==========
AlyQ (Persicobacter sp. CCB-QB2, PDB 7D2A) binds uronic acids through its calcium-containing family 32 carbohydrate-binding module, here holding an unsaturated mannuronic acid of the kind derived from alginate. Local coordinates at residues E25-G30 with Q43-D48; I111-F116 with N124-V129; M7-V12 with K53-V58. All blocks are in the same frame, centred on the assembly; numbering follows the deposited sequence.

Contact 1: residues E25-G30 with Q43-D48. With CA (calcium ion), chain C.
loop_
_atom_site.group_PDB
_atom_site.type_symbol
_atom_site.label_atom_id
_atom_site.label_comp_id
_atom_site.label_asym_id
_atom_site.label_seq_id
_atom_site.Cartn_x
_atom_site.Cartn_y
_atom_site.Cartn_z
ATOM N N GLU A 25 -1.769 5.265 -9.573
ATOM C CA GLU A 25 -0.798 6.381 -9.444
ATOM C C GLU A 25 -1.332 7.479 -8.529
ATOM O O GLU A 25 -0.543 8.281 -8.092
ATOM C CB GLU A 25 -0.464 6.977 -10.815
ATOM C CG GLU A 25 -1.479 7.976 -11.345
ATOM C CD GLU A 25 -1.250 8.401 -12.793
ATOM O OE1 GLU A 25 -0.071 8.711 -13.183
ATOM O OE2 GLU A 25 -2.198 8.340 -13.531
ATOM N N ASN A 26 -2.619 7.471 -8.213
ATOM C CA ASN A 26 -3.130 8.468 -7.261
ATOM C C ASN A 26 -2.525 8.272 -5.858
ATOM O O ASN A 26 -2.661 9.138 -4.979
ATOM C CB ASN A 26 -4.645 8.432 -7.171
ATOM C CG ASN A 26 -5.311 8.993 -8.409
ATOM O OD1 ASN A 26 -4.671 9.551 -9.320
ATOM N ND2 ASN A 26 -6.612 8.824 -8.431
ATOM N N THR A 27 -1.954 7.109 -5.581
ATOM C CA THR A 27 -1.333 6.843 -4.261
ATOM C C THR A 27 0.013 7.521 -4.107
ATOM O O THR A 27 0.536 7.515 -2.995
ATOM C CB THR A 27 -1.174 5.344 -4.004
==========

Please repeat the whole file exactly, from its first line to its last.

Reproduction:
AlyQ (Persicobacter sp. CCB-QB2, PDB 7D2A) binds uronic acids through its calcium-containing family 32 carbohydrate-binding module, here holding an unsaturated mannuronic acid of the kind derived from alginate. Local coordinates at residues E25-G30 with Q43-D48; I111-F116 with N124-V129; M7-V12 with K53-V58. All blocks are in the same frame, centred on the assembly; numbering follows the deposited sequence.

Contact 1: residues E25-G30 with Q43-D48. With CA (calcium ion), chain C.
loop_
_atom_site.group_PDB
_atom_site.type_symbol
_atom_site.label_atom_id
_atom_site.label_comp_id
_atom_site.label_asym_id
_atom_site.label_seq_id
_atom_site.Cartn_x
_atom_site.Cartn_y
_atom_site.Cartn_z
ATOM N N GLU A 25 -1.769 5.265 -9.573
ATOM C CA GLU A 25 -0.798 6.381 -9.444
ATOM C C GLU A 25 -1.332 7.479 -8.529
ATOM O O GLU A 25 -0.543 8.281 -8.092
ATOM C CB GLU A 25 -0.464 6.977 -10.815
ATOM C CG GLU A 25 -1.479 7.976 -11.345
ATOM C CD GLU A 25 -1.250 8.401 -12.793
ATOM O OE1 GLU A 25 -0.071 8.711 -13.183
ATOM O OE2 GLU A 25 -2.198 8.340 -13.531
ATOM N N ASN A 26 -2.619 7.471 -8.213
ATOM C CA ASN A 26 -3.130 8.468 -7.261
ATOM C C ASN A 26 -2.525 8.272 -5.858
ATOM O O ASN A 26 -2.661 9.138 -4.979
ATOM C CB ASN A 26 -4.645 8.432 -7.171
ATOM C CG ASN A 26 -5.311 8.993 -8.409
ATOM O OD1 ASN A 26 -4.671 9.551 -9.320
ATOM N ND2 ASN A 26 -6.612 8.824 -8.431
ATOM N N THR A 27 -1.954 7.109 -5.581
ATOM C CA THR A 27 -1.333 6.843 -4.261
ATOM C C THR A 27 0.013 7.521 -4.107
ATOM O O THR A 27 0.536 7.515 -2.995
ATOM C CB THR A 27 -1.174 5.344 -4.004